Tammy Mercure
The authority intrinsic to this powerful collection of imagery is, however, undermined by the one-page essays that accompany each photographer’s set of illustrations. The prominence given to facts of personal geography (place of birth and subsequent areas of residence) and CV credentials (education, important exhibitions, commercial clients, and major collections) begs a number of questions that largely go unanswered. What does it mean for her vision of the American South that photographer Magdalena Solé was born in Spain, raised in Switzerland, lived in New York City for 30 years, and now photographs the Mississippi Delta? How do these photographers’ depictions of the American South enter into their commercial work and potentially shape perceptions outside of a fine art context? Page after page, these rote accolades begin to (inadvertently) suggest curatorial insecurity; a need to validate their selections, rather than let the images and their critical commentary speak for themselves.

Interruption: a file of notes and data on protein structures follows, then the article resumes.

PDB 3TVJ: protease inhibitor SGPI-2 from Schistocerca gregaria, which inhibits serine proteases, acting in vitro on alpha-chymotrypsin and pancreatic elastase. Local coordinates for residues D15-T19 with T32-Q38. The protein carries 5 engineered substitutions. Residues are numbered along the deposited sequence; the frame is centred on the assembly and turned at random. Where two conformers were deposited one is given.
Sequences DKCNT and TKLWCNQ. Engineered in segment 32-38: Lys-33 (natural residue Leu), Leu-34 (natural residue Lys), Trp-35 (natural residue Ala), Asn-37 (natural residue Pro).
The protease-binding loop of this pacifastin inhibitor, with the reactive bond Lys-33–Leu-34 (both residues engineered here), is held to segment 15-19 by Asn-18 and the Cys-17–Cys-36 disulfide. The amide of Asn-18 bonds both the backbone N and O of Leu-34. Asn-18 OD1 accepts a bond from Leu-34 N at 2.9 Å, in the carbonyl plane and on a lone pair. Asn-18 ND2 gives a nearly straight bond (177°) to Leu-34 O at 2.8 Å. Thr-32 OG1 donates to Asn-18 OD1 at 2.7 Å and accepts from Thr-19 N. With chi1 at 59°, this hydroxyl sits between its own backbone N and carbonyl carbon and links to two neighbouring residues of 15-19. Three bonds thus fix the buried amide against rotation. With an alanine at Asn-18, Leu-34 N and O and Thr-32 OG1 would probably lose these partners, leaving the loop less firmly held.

Sheila Pree Bright
The companion essays also over-explain concepts that a reasonably well-informed reader might be expected to understand, such as the #BlackLivesMatter movement in the context of Sheila Pree Bright’s work. They rely too heavily on superficial descriptions of the images’ component parts, and at times, an overly reductive analysis of the work’s meaning vis-à-vis “the South.” For example, contributor Mary Trent writes of the porch and exterior wall seen in Lucinda Bunnen’s image Pink Porch:

It depicts a rundown trailer home in the South, which is not an unusual subject in and of itself; however, the work captures something surprising about the style of the trailer. Its owner has painted it a shade of bubblegum pink, making it both delightful and somewhat absurd. A pink leopard-print beach towel is also draped across the porch, suggesting that the trailer’s owner favors the flashy feminine color. Two doormats decorated with coffee cups are hanging nearby, suggesting the owner’s appreciation of a leisurely cup of coffee. These indulgences contrast with the dilapidated trailer and the obvious financial struggles of its owner….

Lucinda Bunnen